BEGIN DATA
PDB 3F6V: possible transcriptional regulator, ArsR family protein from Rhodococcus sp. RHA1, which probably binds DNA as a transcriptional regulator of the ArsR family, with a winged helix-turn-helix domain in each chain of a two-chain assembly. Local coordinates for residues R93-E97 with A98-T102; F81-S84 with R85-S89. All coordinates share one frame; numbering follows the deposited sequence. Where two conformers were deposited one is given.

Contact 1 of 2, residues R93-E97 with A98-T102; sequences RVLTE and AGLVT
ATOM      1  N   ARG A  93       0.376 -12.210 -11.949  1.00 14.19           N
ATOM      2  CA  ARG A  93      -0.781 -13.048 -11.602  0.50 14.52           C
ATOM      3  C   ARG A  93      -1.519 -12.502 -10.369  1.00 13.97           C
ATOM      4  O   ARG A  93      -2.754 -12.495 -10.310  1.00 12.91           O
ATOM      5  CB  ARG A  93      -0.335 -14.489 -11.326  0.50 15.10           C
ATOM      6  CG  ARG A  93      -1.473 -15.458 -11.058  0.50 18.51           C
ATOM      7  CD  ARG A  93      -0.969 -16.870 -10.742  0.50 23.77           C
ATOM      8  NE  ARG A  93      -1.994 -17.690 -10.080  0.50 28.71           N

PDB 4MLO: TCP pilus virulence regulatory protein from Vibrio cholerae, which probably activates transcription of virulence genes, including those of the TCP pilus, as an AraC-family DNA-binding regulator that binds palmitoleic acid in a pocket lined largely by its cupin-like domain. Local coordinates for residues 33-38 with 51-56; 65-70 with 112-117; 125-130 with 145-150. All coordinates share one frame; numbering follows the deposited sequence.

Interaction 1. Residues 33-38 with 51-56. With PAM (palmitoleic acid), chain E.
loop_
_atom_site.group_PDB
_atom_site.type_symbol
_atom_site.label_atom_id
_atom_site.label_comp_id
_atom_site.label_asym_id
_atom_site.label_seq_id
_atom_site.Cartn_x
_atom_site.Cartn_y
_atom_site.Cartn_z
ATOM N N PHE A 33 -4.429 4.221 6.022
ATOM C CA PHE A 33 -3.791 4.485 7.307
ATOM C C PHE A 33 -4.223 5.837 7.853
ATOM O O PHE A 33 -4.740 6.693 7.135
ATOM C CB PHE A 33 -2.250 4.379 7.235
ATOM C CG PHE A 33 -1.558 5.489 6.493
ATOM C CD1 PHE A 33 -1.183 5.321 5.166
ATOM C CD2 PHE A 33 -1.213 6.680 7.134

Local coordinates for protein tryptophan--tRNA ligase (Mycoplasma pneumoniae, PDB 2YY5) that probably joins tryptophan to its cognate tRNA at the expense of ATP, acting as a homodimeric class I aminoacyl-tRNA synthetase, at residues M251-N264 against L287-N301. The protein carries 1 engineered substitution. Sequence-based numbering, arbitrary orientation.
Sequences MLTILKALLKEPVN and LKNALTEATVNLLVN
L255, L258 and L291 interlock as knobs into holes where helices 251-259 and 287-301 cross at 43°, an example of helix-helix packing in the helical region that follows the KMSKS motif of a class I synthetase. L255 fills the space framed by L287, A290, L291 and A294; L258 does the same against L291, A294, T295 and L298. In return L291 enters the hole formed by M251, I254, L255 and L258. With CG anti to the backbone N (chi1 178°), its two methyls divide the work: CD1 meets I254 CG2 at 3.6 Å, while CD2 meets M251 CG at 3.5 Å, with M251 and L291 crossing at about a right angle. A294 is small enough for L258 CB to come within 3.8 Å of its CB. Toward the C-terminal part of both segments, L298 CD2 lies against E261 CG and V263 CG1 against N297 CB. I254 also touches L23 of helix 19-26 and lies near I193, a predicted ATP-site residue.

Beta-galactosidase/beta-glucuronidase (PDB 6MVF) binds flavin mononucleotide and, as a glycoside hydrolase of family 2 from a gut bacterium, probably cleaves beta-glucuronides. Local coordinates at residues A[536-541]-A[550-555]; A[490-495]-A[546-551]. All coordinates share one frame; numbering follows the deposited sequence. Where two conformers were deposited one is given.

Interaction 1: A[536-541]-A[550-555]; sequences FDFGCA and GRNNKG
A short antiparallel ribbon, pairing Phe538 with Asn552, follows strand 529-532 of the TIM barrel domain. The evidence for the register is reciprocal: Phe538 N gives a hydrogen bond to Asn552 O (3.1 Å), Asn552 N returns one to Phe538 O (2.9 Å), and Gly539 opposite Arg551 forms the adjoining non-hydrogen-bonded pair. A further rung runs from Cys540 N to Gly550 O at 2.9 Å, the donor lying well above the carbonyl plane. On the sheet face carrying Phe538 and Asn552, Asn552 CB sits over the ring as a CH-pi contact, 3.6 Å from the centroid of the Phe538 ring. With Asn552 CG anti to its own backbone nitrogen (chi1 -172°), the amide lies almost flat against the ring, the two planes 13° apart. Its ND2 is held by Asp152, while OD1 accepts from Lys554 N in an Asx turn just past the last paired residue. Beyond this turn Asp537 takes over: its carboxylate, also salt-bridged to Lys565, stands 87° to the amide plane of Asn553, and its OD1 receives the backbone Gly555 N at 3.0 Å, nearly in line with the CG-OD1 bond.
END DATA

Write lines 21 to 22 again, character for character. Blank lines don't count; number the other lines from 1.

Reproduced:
_atom_site.Cartn_y
_atom_site.Cartn_z